• Mr. Steven J. Muehler

Steve Muehler's Plan to Address the Shrinking Blue Collar Work Force

Updated: Apr 23


Next Five to Ten Years:


  • Truck Drivers - the Human Labor Pool will be significantly replaced by Artificial Intelligence

  • Airline Pilots - the Human Labor Pool will be significantly replaced by Artificial Intelligence

  • CPA's - the Human Labor Pool will be significantly replaced by Artificial Intelligence

  • Retail Store Staff - the Human Labor Pool will be significantly replaced by Online Retail Stores

  • School Teachers - this Industry will be significantly disrupted by Online Schools, where online teachers (human) and Artificial Intelligence Programs will be able to teach more students at one time.

  • Grocery Store Clerks - Being Replaced by Self Check-out Technology

  • Welders - Being Replaced by Artificial Intelligence

  • Building Trades - Improvements in Building Technology is starting to affect the Human Labor Pool, and this trend will continue as technology continues to develop.


As exciting as "Disruptive Technology" is, but what happens to our diminishing Blue Collar Workforce? Where do they go when their paychecks are not enough to support their families due to lower wages or a completed eliminated human job, or when they are forced into a career change for which they are not properly educated for?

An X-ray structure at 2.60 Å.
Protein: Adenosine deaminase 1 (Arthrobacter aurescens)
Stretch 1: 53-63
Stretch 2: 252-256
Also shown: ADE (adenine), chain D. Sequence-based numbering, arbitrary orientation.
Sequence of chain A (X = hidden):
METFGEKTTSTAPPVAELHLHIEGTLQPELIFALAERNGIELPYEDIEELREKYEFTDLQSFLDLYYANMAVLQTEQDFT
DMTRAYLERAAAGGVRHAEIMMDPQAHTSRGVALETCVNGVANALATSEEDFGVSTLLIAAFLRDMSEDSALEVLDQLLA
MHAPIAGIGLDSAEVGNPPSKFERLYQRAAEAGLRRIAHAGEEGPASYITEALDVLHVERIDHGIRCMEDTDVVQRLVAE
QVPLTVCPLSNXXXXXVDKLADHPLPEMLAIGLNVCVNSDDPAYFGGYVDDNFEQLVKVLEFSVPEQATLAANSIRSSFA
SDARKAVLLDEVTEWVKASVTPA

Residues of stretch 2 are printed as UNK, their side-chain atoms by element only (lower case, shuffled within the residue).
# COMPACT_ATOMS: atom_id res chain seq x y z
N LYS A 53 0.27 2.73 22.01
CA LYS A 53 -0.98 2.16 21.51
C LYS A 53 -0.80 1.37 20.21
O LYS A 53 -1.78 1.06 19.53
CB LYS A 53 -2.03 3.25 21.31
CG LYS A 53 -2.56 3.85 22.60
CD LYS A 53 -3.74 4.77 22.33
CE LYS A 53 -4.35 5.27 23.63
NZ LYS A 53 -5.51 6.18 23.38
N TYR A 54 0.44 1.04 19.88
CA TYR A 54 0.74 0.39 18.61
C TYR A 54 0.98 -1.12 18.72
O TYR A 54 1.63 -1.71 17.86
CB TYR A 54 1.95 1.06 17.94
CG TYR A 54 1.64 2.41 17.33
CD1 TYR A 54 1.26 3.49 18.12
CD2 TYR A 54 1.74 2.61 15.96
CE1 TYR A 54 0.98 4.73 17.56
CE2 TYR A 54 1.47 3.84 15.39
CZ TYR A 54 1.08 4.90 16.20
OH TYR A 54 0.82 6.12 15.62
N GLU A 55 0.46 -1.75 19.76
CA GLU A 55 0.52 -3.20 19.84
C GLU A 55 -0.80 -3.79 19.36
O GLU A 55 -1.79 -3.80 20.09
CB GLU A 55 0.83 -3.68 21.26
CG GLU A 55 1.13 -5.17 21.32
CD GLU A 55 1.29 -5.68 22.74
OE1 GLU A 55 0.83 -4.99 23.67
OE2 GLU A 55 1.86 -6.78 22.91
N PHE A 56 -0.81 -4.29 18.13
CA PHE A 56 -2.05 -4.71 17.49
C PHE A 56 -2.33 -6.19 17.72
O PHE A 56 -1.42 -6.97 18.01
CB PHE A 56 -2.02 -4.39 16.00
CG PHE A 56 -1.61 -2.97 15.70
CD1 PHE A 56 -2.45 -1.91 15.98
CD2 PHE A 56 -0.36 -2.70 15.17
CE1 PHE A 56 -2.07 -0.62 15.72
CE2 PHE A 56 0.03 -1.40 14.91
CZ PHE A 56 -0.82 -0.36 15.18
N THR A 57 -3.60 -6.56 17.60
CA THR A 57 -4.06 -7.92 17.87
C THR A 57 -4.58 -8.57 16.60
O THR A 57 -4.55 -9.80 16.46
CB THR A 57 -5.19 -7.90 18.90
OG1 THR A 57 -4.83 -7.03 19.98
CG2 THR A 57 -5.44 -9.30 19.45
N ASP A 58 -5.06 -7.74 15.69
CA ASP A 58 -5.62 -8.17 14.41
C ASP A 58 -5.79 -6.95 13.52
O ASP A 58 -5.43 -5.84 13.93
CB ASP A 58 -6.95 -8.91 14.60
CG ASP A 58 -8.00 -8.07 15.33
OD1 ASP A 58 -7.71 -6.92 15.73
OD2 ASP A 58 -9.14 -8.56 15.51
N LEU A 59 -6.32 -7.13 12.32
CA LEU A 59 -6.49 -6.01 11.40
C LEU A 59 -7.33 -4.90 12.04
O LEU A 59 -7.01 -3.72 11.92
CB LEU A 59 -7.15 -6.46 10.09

The National Trend in Blue-Collar Employment


In 1970, blue-collar jobs were 31.2 percent of total non-farm employment. By 2016, their share had fallen to 13.6 percent of total employment. While blue-collar jobs have been declining as a share of total employment over this whole period, this was mostly due to the growth in total employment. The number of blue-collar jobs did not change much through most of this period. In 2000 there were 24.6 million blue-collar jobs, only slightly below the peak of 25.0 million in 1979. However the numbers plunged in the next decade due to the impact of the exploding trade deficit and the 2008-2009 recession. Blue-collar jobs fell to 17.8 million in 2010 and have since rebounded modestly to 19.6 million in the most recent data.


The National Trend in Manufacturing Jobs


Most of the secular change in blue-collar jobs has been in manufacturing. During the 70s, 80s, and 90s, the number of manufacturing jobs basically held steady, with about 17 to 19 million workers being employed in the sector each year. Manufacturing employment then declined every single year from 1998 to 2010. At present there are just 12.3 million manufacturing jobs in the United States.


Construction Fluctuates Cyclically, With No Secular Trend


Construction follows a somewhat different pattern. Construction employment is highly cyclical following patterns in the housing market, following the ups and downs in the business cycle, but it has little clear secular trend. In 2016, 4.7 percent of the workforce was employed in construction (6.7 million workers), with the figure heading upward over the course of the year. This is down from the 5.2 percent figure for 1970, but not out of line with the average for that decade.


The National Trend in Mining Jobs


Mining employment has largely followed the path of world energy prices as the bulk of employment in the sector is energy-related. Employment in the sector rose through the 1970s and peaked in 1982 at 1.2 percent of total employment. The collapse in world energy prices sent employment in the sector sharply lower in the next two decades, with employment in mining falling to just 0.4 percent of total employment in 1998. Higher energy prices and the fracking boom increased mining employment from 2003 until 2014. Since then, the plunge in energy prices sharply reduced employment, so it again stands at just 0.4 percent of total employment, with 626,000 total jobs in the sector.